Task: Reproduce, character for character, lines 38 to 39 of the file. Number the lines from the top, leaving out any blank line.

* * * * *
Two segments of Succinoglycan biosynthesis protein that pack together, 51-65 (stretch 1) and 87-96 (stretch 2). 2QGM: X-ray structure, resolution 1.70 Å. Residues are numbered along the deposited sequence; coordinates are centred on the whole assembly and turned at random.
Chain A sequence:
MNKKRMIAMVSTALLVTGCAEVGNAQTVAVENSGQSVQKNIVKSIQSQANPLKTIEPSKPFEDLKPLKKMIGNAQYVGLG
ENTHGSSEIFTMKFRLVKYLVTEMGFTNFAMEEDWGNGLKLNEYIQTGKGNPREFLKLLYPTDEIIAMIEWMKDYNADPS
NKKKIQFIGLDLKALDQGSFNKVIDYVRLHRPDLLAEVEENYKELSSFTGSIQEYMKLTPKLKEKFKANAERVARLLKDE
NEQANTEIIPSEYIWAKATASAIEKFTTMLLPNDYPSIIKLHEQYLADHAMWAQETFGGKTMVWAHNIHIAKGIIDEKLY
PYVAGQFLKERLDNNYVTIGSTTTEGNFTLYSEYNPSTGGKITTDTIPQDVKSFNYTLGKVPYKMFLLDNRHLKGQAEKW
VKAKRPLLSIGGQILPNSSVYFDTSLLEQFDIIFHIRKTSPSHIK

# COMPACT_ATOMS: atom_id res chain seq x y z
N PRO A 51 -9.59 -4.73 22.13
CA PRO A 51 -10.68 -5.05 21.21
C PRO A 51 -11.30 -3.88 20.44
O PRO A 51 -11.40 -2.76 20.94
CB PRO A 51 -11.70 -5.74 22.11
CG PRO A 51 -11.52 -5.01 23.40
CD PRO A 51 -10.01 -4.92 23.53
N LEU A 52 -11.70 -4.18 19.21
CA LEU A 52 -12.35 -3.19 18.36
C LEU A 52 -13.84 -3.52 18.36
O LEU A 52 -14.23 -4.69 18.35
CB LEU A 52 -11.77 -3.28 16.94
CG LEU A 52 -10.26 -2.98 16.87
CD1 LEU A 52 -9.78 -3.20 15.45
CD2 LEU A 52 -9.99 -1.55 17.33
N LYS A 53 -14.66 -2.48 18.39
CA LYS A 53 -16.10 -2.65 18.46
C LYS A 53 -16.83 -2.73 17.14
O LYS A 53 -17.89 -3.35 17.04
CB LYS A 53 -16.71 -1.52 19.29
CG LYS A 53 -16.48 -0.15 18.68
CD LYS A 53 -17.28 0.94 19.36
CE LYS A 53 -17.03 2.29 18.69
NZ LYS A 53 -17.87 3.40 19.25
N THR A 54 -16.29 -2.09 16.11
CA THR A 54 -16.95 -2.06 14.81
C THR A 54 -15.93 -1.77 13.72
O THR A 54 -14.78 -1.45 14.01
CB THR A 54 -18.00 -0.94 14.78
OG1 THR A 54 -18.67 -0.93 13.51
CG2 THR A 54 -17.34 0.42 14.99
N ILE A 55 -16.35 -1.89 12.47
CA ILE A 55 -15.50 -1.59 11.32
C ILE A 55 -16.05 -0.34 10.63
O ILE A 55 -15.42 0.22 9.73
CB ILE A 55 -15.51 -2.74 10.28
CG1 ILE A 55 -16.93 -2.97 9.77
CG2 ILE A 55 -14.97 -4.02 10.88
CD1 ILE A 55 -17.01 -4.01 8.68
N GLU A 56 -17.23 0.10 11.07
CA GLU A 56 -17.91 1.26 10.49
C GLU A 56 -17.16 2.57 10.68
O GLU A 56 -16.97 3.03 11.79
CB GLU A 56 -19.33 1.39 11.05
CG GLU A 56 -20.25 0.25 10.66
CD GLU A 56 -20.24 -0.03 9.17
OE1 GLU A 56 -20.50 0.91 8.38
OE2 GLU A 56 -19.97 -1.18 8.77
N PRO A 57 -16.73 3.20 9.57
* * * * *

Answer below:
CB THR A 54 -18.00 -0.94 14.78
OG1 THR A 54 -18.67 -0.93 13.51